Kano State is located between latitude 13 °N and 11 °N and longitude 8 °W and 10 °E (Figure 1). It is approximately 840 kilometers away from the Sahara Desert. Kano has a mean height of around 472.45m above sea level. Kano State has 44 provinces: “Ajingi, Albasu, Bagwai, Bebeji, Bichi, Bunkure, Dala, Dambatta, Dawakin Kudu, Dawakin Tofa, Doguwa, Gabasawa, Garko, Garun Mallam, Gaya, Gezawa, Gwale, Gwarzo, Kabo, Karaye, Kibiya, Kiru, Kumbotso, Kura, Kunchi, Madobi, Makoda, Minjibir, Kano Municipal, Nassarawa, Rimin Gado, Rogo, Shanono, Sumaila, Takai, Tarauni, Tsanyawa, Tudun Wada, Tofa, Warawa and Wudil”.

Figure 1: Map of Kano State showing the location of the Study Area in Nigeria. Adapted from Isah et al. [1] [DOI: 10.5281/zenodo.4008682.]

Kano State has an overall land area of 20,760sq kilometers with 9,383,682 population of inhabitants (2006 provisional result) [1]. Kano temperature is always between 33 °C and 15.8 °C even though it occasionally reaches 10 °C during harmattan season. Kano has two seasons, including 4 to 5 months of rain and a prolong dry spell usually from the month of October through April. The air masses movement from Southwest maritime, extending out of the Atlantic Ocean with the impact of the rainy season, starting from May to September. The start and duration of the rainy season varied between the northern and southern parts of Kano State. In the southern State of Kano, Riruwai last six (6) months beginning early May through late September. Northern parts of Kano State go from the month of June to early September [1]. Average precipitation ranges from 63.3mm + 48.2mm in May and 133.4mm + 59mm during the month of August. Air masses from the tropical maritime move from Southwest to North, which regulates the weather of Kano State all through the rainy season. Moisture from the Atlantic Ocean is being transported through the air masses. This humidity is absorbed once it’s forced to increase by means of convection or over a barrier of highlands or a mass of air; and it came like rain. Peak period happens when the sun sets across West Africa amongst March through June. The dry spell begins in the month of October then lasts until April of next year. Low temperatures are usually experienced around this time as the sun faces Southern Hemisphere as the desiccating continental mass of air movement which extends through the Sahara, while blowing through the Northeast and carry the harmattan dust with it. Implying the period of harvest [1].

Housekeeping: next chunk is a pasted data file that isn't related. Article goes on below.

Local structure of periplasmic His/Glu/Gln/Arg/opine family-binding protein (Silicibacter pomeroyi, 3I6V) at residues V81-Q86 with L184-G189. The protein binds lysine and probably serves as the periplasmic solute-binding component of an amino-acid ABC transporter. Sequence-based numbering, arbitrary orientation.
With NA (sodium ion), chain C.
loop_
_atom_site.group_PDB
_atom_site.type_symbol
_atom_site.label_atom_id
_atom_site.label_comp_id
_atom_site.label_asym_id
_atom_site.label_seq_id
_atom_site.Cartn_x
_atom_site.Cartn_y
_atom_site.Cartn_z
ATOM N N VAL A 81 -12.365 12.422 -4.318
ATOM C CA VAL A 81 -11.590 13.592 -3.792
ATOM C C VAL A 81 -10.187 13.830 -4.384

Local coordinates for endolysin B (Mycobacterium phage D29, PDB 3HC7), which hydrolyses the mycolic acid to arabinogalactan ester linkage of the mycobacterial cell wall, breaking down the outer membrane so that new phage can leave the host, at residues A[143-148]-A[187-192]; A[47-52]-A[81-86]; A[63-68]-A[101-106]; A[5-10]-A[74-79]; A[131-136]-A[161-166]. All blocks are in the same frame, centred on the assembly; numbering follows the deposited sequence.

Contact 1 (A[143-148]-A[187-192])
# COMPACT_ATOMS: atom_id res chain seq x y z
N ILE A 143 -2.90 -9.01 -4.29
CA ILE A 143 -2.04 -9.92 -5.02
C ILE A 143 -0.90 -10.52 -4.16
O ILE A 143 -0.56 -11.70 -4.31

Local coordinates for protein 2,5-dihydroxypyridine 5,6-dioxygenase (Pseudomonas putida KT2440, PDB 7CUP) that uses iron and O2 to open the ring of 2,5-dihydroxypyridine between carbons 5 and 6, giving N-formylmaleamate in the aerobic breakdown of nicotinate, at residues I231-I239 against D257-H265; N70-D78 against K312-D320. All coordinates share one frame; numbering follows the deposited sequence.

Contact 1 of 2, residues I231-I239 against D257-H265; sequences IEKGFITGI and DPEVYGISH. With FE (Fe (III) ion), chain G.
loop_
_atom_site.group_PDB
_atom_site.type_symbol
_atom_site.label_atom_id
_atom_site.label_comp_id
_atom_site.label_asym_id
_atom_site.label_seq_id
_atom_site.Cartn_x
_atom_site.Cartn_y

Population and sample size